Nicely Done (But Pointless?) Lincoln MKC Short Films From Vimeo

With a nod to Matthew McConaughey, I should say I have not been writing about Lincoln long before anyone paid me to. But I suppose I am writing this to make a statement — McConaughey doesn’t want to make a statement, remember? — about a new collaboration between the Lincoln Motor Company and Vimeo.

Together, they have a video project “Live In Your Moment,” a collection of short films produced by Vimeo-chosen filmmakers. Three have been made; I’ve seen two that were sent to me.

These are short video stories not really too big on selling the specific attributes of the Lincoln MKC brand SUV, but on the attitude that fit its own image. In the first, the 5:30 long “Open Your Eyes,” a woman goes home to Louisiana to visit her 70-year old blind dad, in her new MKC. This video, from young, acclaimed advertising filmmaker, Diego Contreras, has lots of pretty, lovingly-filmed scenes of the countryside moments, and (surprisingly few) glimpses of this sleek car and really, I thought, man, it’s too bad her bluesman-type dad can’t see any of this. It’s improbably beautiful, infused with some beat-type narration about living life in the shadows, and getting out into the light and all that.

The second spot, “The Perfect Place To Be”  features a young couple (in Los Angeles, I read) who are moving out to Portland, and our narrator, the wife/girlfriend, is talking into an audio recorder in her empty apartment about all the good times she and husband/boyfriend Adam have spent together.

In this 4:30 film, we see lots of the MKC. We also see that this couple may be 25 (and no more than 28), and since we’ve seen a lot of packing going on, we also know, no kids, not a ton of possessions, some love of albums. Why/How are they driving a Lincoln MKC, I wonder? Are young vagabonds going to see this video and buy one?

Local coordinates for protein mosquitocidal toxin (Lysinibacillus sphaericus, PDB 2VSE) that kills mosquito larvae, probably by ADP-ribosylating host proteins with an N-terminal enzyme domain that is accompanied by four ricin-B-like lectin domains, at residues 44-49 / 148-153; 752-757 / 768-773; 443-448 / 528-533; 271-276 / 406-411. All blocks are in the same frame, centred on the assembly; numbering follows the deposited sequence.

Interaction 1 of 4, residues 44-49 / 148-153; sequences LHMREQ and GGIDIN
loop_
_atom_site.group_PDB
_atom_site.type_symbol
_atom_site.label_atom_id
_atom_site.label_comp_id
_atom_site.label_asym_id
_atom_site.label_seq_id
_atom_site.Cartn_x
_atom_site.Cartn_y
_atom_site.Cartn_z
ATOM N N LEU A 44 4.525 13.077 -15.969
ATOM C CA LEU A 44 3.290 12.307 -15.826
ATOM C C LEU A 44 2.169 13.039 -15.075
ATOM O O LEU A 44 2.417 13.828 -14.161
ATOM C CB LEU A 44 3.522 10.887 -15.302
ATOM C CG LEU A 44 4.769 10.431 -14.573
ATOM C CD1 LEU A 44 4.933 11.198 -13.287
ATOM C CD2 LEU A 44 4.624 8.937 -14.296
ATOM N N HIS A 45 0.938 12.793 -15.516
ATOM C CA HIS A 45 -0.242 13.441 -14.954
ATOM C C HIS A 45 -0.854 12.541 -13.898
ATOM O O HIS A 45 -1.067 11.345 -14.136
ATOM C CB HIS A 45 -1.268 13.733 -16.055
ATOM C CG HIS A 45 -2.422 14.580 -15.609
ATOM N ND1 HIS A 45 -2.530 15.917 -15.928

And mostly, I wonder, why would I watch either of these videos? I’m really asking rather than criticizing here because the films themselves are nice enough. But how would I come to see these things and be compelled to watch either of them, if I happened to stumble upon them? They don’t particularly show off the MKC, or tell a unique but definable story. Please. Readers, help here.

In the press release about this campaign, Dave Rivers, Lincoln’s marketing communications manager explains: “‘Live in Your Moment’ recognizes that we live in a busy yet exciting world — one where we all need time to reflect and organize our thoughts. The first MKC is a quiet and powerful environment for that reflection and the campaign is designed to create awareness, conversation and purchase consideration in an emotional manner.”

Oddly, the purchase consideration I got came from checking the Web site to see if I could also find the videos there (I couldn’t) and where I discovered the MKC’s base price is a lot lower than I imagined it would be. There! I learned something, and I got a little emotional.

But I doubt many consumers will come to the Lincoln site to try to figure out the purpose of the extra-long video they just saw. I took the time because, unlike Matthew, in a way, I’m being paid to write about online video ads like this one from Lincoln.

They say someday the brands will make most of the content, and we’ll like it. Red Bull, your name is dropped so often! I don’t doubt that’s true, because again I ask, how/why would someone deliberately watch these videos, nice as they are? And as a commercial, does this sell even one car? Help me out here.

3 comments about "Nicely Done (But Pointless?) Lincoln MKC Short Films From Vimeo".
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  1. Connie Terwilliger from 42nd St. Productions - ISDN Voice Talent, December 12, 2014 at 12:51 p.m.